When he rose to speak to the house for the first time, Adam raised his hands in thanks to his family, his community and his constituency. "First and foremost my responsibility, our responsibility is to our constituents. Eight years ago I ran for local government because I believed in community service. I was the first person to step off W̱JOȽEȽP, the Tsartlip reserve, to run in Central Saanich because I believe we have a responsibility to bring people together, to bring communities together. We're stronger together, this house is stronger together. And I believe in our democracy."
"I want to trust the BC Liberals. But it will take more than words, it will take action." Sonia Furstenau states in her first speech to the legislature. "The true test and the true opportunity that lies ahead of us, will be when all the proposed initiatives that the Liberals have put forward in their throne speech are put forward by the new government. the Liberals will then have a choice to make. Will they support the legislation as they say they will do today, or will they revert to the positions they've held for so many years and oppose it?"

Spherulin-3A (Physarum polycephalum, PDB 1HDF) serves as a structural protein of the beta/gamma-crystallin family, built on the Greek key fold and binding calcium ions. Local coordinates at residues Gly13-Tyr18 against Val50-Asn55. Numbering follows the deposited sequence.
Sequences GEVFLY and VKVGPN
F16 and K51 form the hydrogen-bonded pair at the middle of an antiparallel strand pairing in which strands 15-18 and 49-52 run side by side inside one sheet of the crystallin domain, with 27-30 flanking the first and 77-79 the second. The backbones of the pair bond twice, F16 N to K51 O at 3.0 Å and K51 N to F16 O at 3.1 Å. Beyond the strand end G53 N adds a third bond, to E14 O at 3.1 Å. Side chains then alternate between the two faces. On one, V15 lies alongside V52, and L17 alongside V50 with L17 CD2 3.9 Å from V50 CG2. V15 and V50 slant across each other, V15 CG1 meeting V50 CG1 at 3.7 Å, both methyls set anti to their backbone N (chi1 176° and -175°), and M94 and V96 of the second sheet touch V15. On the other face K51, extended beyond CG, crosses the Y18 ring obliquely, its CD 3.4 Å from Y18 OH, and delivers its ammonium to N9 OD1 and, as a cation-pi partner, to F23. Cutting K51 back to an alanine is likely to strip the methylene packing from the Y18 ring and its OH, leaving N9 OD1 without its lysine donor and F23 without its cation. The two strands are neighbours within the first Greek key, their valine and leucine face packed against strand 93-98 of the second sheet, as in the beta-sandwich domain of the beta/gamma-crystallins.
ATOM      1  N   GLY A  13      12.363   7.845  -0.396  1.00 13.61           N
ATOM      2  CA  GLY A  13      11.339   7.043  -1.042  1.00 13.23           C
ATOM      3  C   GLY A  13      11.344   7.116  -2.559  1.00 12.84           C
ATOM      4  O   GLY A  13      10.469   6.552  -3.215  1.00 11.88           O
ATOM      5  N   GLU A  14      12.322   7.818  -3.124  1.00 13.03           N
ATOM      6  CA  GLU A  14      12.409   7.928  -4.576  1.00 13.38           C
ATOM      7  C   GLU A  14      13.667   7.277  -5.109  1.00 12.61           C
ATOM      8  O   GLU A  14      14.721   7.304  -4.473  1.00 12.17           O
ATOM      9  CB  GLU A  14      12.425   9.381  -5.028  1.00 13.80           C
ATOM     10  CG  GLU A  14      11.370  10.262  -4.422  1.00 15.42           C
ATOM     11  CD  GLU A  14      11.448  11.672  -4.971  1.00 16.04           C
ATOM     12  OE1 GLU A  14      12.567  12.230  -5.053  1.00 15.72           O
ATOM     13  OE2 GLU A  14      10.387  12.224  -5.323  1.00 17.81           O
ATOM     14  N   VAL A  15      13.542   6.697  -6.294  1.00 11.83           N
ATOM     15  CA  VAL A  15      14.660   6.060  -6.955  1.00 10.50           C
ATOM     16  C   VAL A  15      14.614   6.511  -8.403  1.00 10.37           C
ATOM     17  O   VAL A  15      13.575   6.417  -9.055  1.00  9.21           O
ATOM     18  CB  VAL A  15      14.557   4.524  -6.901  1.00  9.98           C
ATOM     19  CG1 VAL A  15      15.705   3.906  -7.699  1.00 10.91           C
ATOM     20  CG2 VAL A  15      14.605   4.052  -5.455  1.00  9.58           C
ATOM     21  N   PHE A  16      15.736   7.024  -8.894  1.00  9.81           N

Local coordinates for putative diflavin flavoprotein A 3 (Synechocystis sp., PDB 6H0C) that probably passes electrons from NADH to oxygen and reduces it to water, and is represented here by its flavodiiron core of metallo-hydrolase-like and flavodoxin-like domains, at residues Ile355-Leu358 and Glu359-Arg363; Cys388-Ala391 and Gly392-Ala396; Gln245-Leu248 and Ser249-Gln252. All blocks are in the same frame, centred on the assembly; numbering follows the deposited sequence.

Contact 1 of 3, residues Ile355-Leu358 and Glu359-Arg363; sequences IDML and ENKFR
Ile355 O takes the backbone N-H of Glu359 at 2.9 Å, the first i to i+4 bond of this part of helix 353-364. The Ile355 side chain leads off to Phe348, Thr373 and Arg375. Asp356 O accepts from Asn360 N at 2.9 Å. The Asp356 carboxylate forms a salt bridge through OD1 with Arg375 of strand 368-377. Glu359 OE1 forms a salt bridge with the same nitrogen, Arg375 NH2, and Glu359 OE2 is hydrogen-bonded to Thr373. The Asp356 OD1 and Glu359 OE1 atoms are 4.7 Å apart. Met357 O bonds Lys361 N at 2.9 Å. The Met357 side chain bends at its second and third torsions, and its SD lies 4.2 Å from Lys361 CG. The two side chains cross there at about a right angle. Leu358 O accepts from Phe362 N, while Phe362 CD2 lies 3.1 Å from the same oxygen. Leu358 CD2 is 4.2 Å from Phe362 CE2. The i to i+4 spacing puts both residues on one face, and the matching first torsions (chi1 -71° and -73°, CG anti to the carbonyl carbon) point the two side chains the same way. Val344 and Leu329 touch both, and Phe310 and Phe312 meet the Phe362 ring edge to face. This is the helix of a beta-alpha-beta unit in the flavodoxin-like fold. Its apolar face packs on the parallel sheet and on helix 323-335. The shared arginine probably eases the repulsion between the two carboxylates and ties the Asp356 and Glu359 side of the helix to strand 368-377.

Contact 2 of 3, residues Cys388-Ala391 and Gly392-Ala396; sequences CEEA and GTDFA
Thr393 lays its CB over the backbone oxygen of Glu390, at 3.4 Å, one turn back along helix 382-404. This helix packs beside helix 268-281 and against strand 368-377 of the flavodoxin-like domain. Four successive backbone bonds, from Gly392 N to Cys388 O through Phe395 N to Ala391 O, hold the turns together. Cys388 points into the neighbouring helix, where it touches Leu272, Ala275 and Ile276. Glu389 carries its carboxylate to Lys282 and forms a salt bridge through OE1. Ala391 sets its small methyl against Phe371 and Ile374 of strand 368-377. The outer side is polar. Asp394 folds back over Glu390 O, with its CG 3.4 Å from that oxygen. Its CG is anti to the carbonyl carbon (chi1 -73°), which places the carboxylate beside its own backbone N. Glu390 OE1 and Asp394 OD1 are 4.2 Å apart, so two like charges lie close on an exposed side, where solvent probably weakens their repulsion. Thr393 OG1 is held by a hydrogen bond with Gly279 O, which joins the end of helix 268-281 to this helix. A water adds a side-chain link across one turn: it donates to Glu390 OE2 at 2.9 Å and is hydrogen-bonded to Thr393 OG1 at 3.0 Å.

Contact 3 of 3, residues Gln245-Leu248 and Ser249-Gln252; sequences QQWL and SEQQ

"Your job [in this legislature] is to take the outcome that the voters gave us and to make it work. What I'm hearing from people is they're so happy to hear things like we're going to work together, we're going to be collaborative, we're going to be cooperative, we need to move away from hyper partisan politics. It's like a song they've been waiting to hear for so long."
It's a song that Elizabeth has been singing her whole life and put into practice from the moment she took her seat in the House of Commons over six years ago. It's how she has built close, personal relationships across the political spectrum. It has earned her the respect of her peers even as she challenges them to keep their promises and holds them to account for putting special interests ahead of the will of the people.